" Is Old Music Killing New Music?" asks Ted Gioia at his substack The Honest Broker, and goes on to explore the steady growth of catalogue sales in music.
"I had a hunch that old songs were taking over music streaming platforms—but even I was shocked when I saw the most recent numbers. According to MRC Data, old songs now represent 70% of the US music market....
"The new music market is actually shrinking. All the growth in the market is coming from old songs.
".... the 200 most popular tracks now account for less than 5% of total streams. It was twice that rate just three years ago.
"The current list of most downloaded tracks on iTunes is filled with the names of bands from the last century...
"....Never before in history have new tracks attained hit status while generating so little cultural impact.
"... Old recordings, like zombies in those bad films, are out to kill the living"
Gioia also points to declining audience figures for the Grammies, radio programming trends, hologram tours, A&R and other music biz executives losing confidence in the present, and other symptoms.
In Retromania, I looked into this issue of catalogue outselling new and recent ("deep catalogue" being a particularly potent category) and asked Billboard's Ed Christman for his specialist-knowledge low-down. So I'm not surprised to see the tendency has continued and escalated...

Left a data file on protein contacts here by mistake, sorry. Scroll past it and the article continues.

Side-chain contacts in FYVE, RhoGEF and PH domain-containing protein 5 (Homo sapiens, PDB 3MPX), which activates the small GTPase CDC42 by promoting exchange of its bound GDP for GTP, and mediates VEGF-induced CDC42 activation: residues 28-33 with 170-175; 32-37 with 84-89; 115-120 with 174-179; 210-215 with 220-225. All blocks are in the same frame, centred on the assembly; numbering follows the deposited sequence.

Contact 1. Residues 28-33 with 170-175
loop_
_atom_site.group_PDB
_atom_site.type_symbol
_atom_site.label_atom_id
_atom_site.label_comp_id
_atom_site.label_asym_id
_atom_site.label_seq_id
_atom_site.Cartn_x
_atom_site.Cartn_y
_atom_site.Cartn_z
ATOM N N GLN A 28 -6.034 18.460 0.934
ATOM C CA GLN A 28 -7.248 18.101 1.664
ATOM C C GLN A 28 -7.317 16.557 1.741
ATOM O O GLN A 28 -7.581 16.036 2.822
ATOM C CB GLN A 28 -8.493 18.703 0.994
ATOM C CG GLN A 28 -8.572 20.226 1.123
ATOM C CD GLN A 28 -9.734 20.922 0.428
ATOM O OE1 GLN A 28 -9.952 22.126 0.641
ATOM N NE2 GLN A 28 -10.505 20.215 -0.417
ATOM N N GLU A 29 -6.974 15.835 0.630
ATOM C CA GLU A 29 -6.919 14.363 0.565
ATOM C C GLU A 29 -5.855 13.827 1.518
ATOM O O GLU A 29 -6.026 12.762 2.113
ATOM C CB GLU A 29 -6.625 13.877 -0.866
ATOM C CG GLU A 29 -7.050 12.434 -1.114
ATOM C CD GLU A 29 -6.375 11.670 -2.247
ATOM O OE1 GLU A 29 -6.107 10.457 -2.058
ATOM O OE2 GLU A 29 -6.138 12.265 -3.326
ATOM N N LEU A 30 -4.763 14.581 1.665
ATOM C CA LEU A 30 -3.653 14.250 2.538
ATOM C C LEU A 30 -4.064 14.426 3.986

It's a kind of oligopoly of the elderly - a gerontocracy comprised of those who were able to establish enduring stature through the Analogue System aka the Monoculture. Now as Gioia observes, they are selling off their publishing for massive sums, to investors betting on a posthumous dominance that will continue to hold sway:
"The hottest area of investment in the music business is old songs—with investment firms getting into bidding wars to buy publishing catalogs from aging rock and pop stars. The song catalogs in most demand are by musicians in their 70s or 80s (Bob Dylan, Paul Simon, Bruce Springsteen, etc.)—if not already dead (David Bowie, James Brown, etc.). Even major record labels are participating in the shift, with Universal Music, Sony Music, Warner Music, and others buying up publishing catalogs—investing huge sums in old tunes that, in an earlier day, would have been used to launch new artists."